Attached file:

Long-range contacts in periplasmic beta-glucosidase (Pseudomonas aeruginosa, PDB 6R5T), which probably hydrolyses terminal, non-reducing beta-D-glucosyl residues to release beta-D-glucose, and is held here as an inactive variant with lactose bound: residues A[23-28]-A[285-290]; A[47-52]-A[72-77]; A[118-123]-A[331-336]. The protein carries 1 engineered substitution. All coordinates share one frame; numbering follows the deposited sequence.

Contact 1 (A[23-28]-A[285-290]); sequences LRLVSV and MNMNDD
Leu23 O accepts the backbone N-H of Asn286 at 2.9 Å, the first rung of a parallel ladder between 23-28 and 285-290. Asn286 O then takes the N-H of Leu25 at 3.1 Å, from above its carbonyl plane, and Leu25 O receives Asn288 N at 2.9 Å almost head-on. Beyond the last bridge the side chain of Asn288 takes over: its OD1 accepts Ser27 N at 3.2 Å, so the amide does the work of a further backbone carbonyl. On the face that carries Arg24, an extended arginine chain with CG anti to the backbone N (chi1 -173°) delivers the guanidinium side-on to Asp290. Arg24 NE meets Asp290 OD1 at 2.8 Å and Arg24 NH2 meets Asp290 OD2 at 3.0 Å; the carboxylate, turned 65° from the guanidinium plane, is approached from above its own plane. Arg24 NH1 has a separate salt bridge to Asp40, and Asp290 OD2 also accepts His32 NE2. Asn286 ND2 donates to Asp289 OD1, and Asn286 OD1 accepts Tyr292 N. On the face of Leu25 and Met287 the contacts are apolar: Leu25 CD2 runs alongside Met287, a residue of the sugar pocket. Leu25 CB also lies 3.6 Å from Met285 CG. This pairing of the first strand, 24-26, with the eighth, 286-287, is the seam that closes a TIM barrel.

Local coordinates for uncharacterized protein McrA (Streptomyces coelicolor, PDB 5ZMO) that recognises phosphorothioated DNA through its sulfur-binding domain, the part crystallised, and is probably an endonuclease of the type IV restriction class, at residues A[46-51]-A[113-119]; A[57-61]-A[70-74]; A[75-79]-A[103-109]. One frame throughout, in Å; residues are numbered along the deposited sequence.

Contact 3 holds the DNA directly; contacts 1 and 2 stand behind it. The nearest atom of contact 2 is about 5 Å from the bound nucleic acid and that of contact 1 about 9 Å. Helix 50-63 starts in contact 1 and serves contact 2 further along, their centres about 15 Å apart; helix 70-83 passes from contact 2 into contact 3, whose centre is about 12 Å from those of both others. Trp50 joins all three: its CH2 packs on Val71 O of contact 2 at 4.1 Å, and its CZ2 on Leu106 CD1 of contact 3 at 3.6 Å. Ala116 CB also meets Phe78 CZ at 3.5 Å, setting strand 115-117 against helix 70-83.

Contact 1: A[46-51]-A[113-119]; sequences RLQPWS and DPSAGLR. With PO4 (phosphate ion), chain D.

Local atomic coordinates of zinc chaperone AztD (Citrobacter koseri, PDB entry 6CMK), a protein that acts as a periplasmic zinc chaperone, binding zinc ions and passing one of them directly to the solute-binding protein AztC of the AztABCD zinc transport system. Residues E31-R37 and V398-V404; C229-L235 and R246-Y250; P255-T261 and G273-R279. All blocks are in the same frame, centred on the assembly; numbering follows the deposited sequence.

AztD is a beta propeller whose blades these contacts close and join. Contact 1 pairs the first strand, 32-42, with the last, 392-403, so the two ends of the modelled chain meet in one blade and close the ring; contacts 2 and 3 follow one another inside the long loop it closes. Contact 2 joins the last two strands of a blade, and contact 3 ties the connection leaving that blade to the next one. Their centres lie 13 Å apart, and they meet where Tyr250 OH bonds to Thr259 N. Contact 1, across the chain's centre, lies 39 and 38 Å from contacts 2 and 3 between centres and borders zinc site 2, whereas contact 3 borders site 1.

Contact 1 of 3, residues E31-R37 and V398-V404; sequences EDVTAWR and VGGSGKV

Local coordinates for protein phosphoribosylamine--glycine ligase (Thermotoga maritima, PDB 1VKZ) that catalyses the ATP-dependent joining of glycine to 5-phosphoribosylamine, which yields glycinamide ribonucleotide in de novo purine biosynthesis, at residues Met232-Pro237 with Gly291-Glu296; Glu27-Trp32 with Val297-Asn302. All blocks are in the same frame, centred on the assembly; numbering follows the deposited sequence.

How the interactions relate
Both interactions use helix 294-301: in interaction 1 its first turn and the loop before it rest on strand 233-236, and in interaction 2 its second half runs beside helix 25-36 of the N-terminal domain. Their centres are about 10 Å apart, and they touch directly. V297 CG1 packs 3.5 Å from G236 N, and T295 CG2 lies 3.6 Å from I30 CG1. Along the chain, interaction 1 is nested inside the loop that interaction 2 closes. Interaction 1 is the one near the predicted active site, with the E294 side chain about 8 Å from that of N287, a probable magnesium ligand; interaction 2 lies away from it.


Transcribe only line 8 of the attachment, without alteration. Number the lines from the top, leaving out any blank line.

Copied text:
AztD is a beta propeller whose blades these contacts close and join. Contact 1 pairs the first strand, 32-42, with the last, 392-403, so the two ends of the modelled chain meet in one blade and close the ring; contacts 2 and 3 follow one another inside the long loop it closes. Contact 2 joins the last two strands of a blade, and contact 3 ties the connection leaving that blade to the next one. Their centres lie 13 Å apart, and they meet where Tyr250 OH bonds to Thr259 N. Contact 1, across the chain's centre, lies 39 and 38 Å from contacts 2 and 3 between centres and borders zinc site 2, whereas contact 3 borders site 1.